Canon EF-S 55-250/4-5.6 IS Lens Review
by Bob Atkins, July 2008
The EF-S 55-250IS is a
relatively new lens designed to supplement the EF-S 18-55IS "Kit Lens"
for the Digital Rebel line of DSLRs. Like the EF-S 18-55/3.5-5.6 IS,
the 55-250/4-5.6 IS uses Canon's new low cost IS system. Nevertheless,
Canon claims up to 4 stops of additional stability, which is as good as
(or even better than) lenses with Canon's traditional IS
control. Canon suggests that sharp images can be obtained at shutter
speeds as low as 1/15s.
Like the image stabilized EF-S 18-55IS, the EF-S 55-250IS seems to
be Canon's answer to low-cost DSLR bodies with stabilization built in,
which are currently being offered by Sony, Pentax and Olympus. With
those DSLR bodies a stabilized lens is not needed to make a stabilized
system, thus potentially lowering lens cost.
The EF-S 55-250IS has been designed to meet a low price by
the extensive use of plastics - even the lens mount is plastic. However,
the optics of the lens haven't been compromised too much, and in fact
the 55-250IS uses a special element of ultra-low dispersion (UD) glass
in order to minimize aberrations. The front of the lens rotates during
focusing, which can be inconvenient when using a polarizer.
The EF-S 55-250IS is designed for use only with small (APS-C)
sensor Canon cameras introduced after the Digital Rebel. It will not
physically mount on cameras with larger sensors (EOS 5D, EOS 1D(s)
series) and it will not mount on early APS-C DSLRs such as the EOS
D30, D60 and 10D. It cannot be used with any Canon or 3rd party TC,
nor can it be used with the original Canon extension tubes.
Despite the relatively low cost and plastic construction, the EF-S
55-250/4-5.6IS is optically pretty good. Sharpness holds up all the way
to 250mm. At maximum aperture there is quite noticeable vignetting and
this shows up quite clearly if, for example, you're photographing flying
birds against a blue sky. Stopping the lens down a stop or two
minimizes the vignetting, but that's probably not something you really
want to do if you're capturing action and want to keep the shutter
speed up. Vignetting can be corrected using Canon's DPP RAW conversion
software, in fact DPP can do it automatically during the conversion
process. It can also be corrected in JPEGs by many image editors
The 55-250mm range covers a variety of applications from
portraiture at the short end of the range to sports and wildlife work
at the long end. In terms of angle of view, the 55-250IS is the
equivalent of an 88-400mm lens on a full frame 35mm camera. When
paired with the Canon EF-S 18-55mm f/3.5-5.6 IS, (compare prices) (review), you get two lenses,
which cover the whole range from 18mm to 250mm (29mm to 400mm in full
frame equivalent terms). In addition, both these lenses are small and
light and when paired with a camera, such as the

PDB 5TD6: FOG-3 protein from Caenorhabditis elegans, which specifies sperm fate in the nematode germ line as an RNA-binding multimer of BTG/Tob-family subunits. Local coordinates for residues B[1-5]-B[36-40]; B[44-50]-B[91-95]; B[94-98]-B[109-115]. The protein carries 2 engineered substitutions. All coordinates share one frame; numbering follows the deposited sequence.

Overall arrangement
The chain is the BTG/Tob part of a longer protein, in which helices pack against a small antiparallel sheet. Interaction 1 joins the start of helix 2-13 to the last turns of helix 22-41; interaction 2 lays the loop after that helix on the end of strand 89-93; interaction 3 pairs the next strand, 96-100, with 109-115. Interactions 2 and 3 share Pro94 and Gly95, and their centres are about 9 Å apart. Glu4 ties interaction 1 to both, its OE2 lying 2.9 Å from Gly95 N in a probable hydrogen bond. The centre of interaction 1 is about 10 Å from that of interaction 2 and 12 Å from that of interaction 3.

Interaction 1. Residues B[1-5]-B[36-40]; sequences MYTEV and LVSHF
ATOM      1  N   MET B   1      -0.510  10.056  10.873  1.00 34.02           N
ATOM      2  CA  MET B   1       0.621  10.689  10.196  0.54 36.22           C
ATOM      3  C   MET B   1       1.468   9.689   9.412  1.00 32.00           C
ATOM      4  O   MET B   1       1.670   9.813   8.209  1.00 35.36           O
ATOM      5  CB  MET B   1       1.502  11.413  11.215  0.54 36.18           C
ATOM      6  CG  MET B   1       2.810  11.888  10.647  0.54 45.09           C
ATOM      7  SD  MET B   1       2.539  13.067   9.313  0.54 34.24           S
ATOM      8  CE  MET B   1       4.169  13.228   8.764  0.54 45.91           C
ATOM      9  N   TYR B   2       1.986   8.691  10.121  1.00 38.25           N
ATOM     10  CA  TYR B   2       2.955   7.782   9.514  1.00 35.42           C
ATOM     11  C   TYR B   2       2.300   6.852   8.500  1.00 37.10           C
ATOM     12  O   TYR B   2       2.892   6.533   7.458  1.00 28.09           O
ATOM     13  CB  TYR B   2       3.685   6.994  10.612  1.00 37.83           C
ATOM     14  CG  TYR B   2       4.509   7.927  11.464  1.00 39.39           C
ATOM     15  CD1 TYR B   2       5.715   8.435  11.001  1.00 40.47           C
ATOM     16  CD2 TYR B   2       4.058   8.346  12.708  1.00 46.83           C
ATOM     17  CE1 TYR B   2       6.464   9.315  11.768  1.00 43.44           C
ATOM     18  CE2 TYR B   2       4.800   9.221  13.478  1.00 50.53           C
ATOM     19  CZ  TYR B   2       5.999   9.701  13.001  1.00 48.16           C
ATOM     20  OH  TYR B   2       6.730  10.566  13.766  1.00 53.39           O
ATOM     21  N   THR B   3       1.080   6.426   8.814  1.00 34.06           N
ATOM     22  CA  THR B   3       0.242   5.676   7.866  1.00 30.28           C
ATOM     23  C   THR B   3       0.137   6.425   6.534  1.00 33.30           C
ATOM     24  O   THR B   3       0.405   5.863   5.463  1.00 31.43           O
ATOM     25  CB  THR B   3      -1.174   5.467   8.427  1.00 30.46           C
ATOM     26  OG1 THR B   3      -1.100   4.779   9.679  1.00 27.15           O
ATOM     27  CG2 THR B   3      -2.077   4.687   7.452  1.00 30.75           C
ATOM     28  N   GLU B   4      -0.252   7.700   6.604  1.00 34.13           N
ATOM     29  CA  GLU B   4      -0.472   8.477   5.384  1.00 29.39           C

Canon Digital Rebel XSi (review), they make a very
Overall, I can certainly recommend this lens if you're looking for
a small, light, inexpensive telephoto lens for an APS-C DSLR. It
doesn't have quite the reach of the 70/75-300 zooms, but it matches
better with the EF-S 18-55IS kit lens, it's optically as good as or
better then the non IS 75-300 zooms - plus it has IS!
There are several alternative lenses which cover a similar focal
length range, but all are either significantly more expensive or lack
IS. The Canon EF 70-300mm f/4-5.6 IS USM, (compare prices) (review), is a better-built lens, has
more telephoto reach, and can also be used on full frame cameras. It
doesn't show the vignetting that the 55-250IS does, but it's about
double the price. The Canon EF 75-300mm f/4-5.6 III USM, (compare prices), is cheaper and
has a longer reach, but it lacks IS and I don't think it's as sharp
since it lacks a UD element. The Sigma 70-300/4-5.6 APO Macro is
interesting, it has 1:2 macro capability and has two SLD (super low
dispersion) elements. However, it lacks stabilization, which can be
very useful indeed for a handheld telephoto lens.
Where to Buy
The Canon EF-S 55-250mm f/4.0-5.6 IS, (compare prices), is
available from amazon.com. It's normally in stock and overnight
shipping is available.
Newcomers to the Canon line of DSLRs and lenses might like to take
a look at an overview of
the Canon EOS DSLR system.
|Focal Length & Maximum Aperture
||12 elements in 10 groups, including one UD-glass element
|Diagonal Angle of View
||27° 50'- 6° 15' (with APS-C image sensors)
||DC motor, gear-driven (front focusing design)
|Closest Focusing Distance
||3.6 ft./1.1m (maximum close-up magnification 0.31x)
|Max. Diameter x Length
||2.8 in. x 4.3 in./70 x 108mm
Canon 55-250IS Example Images
This image shows the degree of vignetting to expect when photographing
with the EF-S 55-250IS wide open at 250mm.